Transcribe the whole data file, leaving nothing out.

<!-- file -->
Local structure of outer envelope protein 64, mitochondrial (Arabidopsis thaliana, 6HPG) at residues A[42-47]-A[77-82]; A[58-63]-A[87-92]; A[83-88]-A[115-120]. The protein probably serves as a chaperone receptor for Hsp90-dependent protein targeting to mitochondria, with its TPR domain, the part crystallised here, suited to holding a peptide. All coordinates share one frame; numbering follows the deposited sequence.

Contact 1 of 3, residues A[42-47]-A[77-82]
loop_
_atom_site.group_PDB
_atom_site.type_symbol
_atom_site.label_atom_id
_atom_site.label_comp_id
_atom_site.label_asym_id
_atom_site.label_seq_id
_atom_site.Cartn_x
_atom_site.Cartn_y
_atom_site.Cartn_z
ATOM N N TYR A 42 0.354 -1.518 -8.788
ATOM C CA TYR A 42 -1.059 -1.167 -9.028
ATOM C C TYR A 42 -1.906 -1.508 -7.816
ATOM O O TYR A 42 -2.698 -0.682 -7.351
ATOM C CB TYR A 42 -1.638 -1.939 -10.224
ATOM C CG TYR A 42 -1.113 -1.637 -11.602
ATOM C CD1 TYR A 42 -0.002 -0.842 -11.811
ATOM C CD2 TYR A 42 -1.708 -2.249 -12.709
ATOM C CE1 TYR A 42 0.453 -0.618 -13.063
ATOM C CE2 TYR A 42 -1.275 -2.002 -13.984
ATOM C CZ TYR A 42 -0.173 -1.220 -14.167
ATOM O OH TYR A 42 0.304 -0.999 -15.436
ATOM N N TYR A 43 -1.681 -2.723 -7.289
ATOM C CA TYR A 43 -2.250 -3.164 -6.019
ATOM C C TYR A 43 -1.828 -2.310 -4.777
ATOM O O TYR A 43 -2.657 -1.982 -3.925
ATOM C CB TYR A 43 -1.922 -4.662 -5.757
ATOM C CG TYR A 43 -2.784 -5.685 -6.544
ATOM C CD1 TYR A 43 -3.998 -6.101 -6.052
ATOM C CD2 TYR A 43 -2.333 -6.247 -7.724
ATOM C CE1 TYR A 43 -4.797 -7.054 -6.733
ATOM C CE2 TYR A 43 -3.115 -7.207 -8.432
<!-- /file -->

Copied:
Local structure of outer envelope protein 64, mitochondrial (Arabidopsis thaliana, 6HPG) at residues A[42-47]-A[77-82]; A[58-63]-A[87-92]; A[83-88]-A[115-120]. The protein probably serves as a chaperone receptor for Hsp90-dependent protein targeting to mitochondria, with its TPR domain, the part crystallised here, suited to holding a peptide. All coordinates share one frame; numbering follows the deposited sequence.

Contact 1 of 3, residues A[42-47]-A[77-82]
loop_
_atom_site.group_PDB
_atom_site.type_symbol
_atom_site.label_atom_id
_atom_site.label_comp_id
_atom_site.label_asym_id
_atom_site.label_seq_id
_atom_site.Cartn_x
_atom_site.Cartn_y
_atom_site.Cartn_z
ATOM N N TYR A 42 0.354 -1.518 -8.788
ATOM C CA TYR A 42 -1.059 -1.167 -9.028
ATOM C C TYR A 42 -1.906 -1.508 -7.816
ATOM O O TYR A 42 -2.698 -0.682 -7.351
ATOM C CB TYR A 42 -1.638 -1.939 -10.224
ATOM C CG TYR A 42 -1.113 -1.637 -11.602
ATOM C CD1 TYR A 42 -0.002 -0.842 -11.811
ATOM C CD2 TYR A 42 -1.708 -2.249 -12.709
ATOM C CE1 TYR A 42 0.453 -0.618 -13.063
ATOM C CE2 TYR A 42 -1.275 -2.002 -13.984
ATOM C CZ TYR A 42 -0.173 -1.220 -14.167
ATOM O OH TYR A 42 0.304 -0.999 -15.436
ATOM N N TYR A 43 -1.681 -2.723 -7.289
ATOM C CA TYR A 43 -2.250 -3.164 -6.019
ATOM C C TYR A 43 -1.828 -2.310 -4.777
ATOM O O TYR A 43 -2.657 -1.982 -3.925
ATOM C CB TYR A 43 -1.922 -4.662 -5.757
ATOM C CG TYR A 43 -2.784 -5.685 -6.544
ATOM C CD1 TYR A 43 -3.998 -6.101 -6.052
ATOM C CD2 TYR A 43 -2.333 -6.247 -7.724
ATOM C CE1 TYR A 43 -4.797 -7.054 -6.733
ATOM C CE2 TYR A 43 -3.115 -7.207 -8.432